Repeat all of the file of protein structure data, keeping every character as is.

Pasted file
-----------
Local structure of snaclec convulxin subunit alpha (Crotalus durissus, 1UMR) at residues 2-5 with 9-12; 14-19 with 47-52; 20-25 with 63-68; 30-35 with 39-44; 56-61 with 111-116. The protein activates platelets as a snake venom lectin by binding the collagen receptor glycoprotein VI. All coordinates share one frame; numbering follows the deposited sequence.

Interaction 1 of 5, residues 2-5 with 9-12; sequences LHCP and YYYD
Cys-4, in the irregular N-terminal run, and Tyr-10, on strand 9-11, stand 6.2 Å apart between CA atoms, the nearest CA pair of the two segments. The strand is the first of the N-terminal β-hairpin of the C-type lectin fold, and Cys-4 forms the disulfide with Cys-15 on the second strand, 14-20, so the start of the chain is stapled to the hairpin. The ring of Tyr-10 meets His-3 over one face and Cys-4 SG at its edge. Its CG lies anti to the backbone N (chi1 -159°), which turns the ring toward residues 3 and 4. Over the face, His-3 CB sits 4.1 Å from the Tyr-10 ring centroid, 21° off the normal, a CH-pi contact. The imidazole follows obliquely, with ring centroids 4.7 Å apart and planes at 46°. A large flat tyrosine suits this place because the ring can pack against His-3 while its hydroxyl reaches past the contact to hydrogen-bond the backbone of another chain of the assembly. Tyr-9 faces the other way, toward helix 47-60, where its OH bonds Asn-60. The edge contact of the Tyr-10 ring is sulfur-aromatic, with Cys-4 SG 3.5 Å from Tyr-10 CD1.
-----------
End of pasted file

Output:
Local structure of snaclec convulxin subunit alpha (Crotalus durissus, 1UMR) at residues 2-5 with 9-12; 14-19 with 47-52; 20-25 with 63-68; 30-35 with 39-44; 56-61 with 111-116. The protein activates platelets as a snake venom lectin by binding the collagen receptor glycoprotein VI. All coordinates share one frame; numbering follows the deposited sequence.

Interaction 1 of 5, residues 2-5 with 9-12; sequences LHCP and YYYD
Cys-4, in the irregular N-terminal run, and Tyr-10, on strand 9-11, stand 6.2 Å apart between CA atoms, the nearest CA pair of the two segments. The strand is the first of the N-terminal β-hairpin of the C-type lectin fold, and Cys-4 forms the disulfide with Cys-15 on the second strand, 14-20, so the start of the chain is stapled to the hairpin. The ring of Tyr-10 meets His-3 over one face and Cys-4 SG at its edge. Its CG lies anti to the backbone N (chi1 -159°), which turns the ring toward residues 3 and 4. Over the face, His-3 CB sits 4.1 Å from the Tyr-10 ring centroid, 21° off the normal, a CH-pi contact. The imidazole follows obliquely, with ring centroids 4.7 Å apart and planes at 46°. A large flat tyrosine suits this place because the ring can pack against His-3 while its hydroxyl reaches past the contact to hydrogen-bond the backbone of another chain of the assembly. Tyr-9 faces the other way, toward helix 47-60, where its OH bonds Asn-60. The edge contact of the Tyr-10 ring is sulfur-aromatic, with Cys-4 SG 3.5 Å from Tyr-10 CD1.